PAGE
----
What’s to be done – differently?
The last big rise in youth unemployment was tackled with a government-sponsored push for additional education and training, for those not in a job that already provided these. Economic policies of the time, shaped by Margaret Thatcher in the UK and Ronald Reagan in the US, were focused on improving the “supply side”. The aim was to create jobs through wage flexibility and the incentives unleashed by cutting taxes on income and business.
But when the problem receded, it was mainly due to these governments injecting more demand into the economy by spending more and lowering interest rates, while the number of new young workers declined because of falling family size. “Youth Training” was often criticised for providing temporary low-wage jobs to employers who didn’t offer much training, and didn’t have to keep the trainee at the end of the course. There was even a backlash against “YT conscription” when the government threatened to withhold social benefits from young people without a job who refused a training place.
When youth unemployment flared in the early 1980s, and again in 2010 after the GFC, governments were determined to borrow less and balance their budgets, at a time when previously safe jobs in manufacturing and public services were rapidly disappearing. So many younger people squeezed in to lower-paid and less secure work, to avoid becoming long-term unemployed.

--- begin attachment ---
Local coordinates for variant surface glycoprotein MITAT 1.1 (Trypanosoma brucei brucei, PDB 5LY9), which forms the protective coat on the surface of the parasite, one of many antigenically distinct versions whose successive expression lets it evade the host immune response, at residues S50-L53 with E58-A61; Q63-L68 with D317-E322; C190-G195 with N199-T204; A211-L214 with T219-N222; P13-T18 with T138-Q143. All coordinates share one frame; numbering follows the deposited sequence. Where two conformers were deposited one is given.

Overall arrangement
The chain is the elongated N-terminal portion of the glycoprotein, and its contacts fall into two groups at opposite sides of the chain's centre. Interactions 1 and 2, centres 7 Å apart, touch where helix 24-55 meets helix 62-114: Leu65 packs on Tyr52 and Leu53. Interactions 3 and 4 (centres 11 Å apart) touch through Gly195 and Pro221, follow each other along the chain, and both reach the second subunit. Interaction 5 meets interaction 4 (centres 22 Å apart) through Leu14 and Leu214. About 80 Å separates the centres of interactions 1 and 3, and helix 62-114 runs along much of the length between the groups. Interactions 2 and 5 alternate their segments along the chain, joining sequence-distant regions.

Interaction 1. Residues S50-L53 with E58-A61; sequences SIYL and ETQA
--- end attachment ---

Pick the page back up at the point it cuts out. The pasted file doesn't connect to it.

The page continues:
Today’s response is very different, with even Conservative governments willing to continue borrowing heavily to keep jobs open until private companies can re-open and pick up the wage bill. Job-market experts advise against trying to create more entry-level jobs by reducing minimum wages or curbing immigration, since these can slow job creation by damaging business and productivity growth.
But if the government is to meet its targets for reducing debt and deficits from record peacetime levels, another budgetary squeeze – with deep cuts in public spending as well as tax rises – may be hard to avoid.
The stigma of losing a job, or not being able to find the one you’ve trained for, sometimes falls away when everyone in the year-group is affected.
Some who expected to struggle for work in the past year have found employers making allowance for the Covid disruption. But the prolonged, worldwide halt to normal business, leaving the economy stuck well below full capacity, will leave younger people competing more intensively for fewer, often less secure jobs even when normal recruitment resumes. Some recruiters who’ve grown to like the online hiring process aren’t keen to give it up.
So on top of all the other pressures, job-seekers must now prepare for an online interview that carefully replicates all the stresses and surprises of the face-to-face version.
The road ahead, for those who didn’t get a foothold in work before the pandemic, won’t be as hard as in the 1980s but looks a lot harder than when it was “only” the banks that had crashed.”
Careers Support from the OU:
The OU’s OpenLearn site has a suite of useful free careers and employability Badged Open Courses: Gain a badge and further your career – OpenLearn – Open University – including, for example, Developing career resilience.
Our careers service also hosts a series of podcasts about coping if you are made redundant with useful pointers Redundancy – your next steps.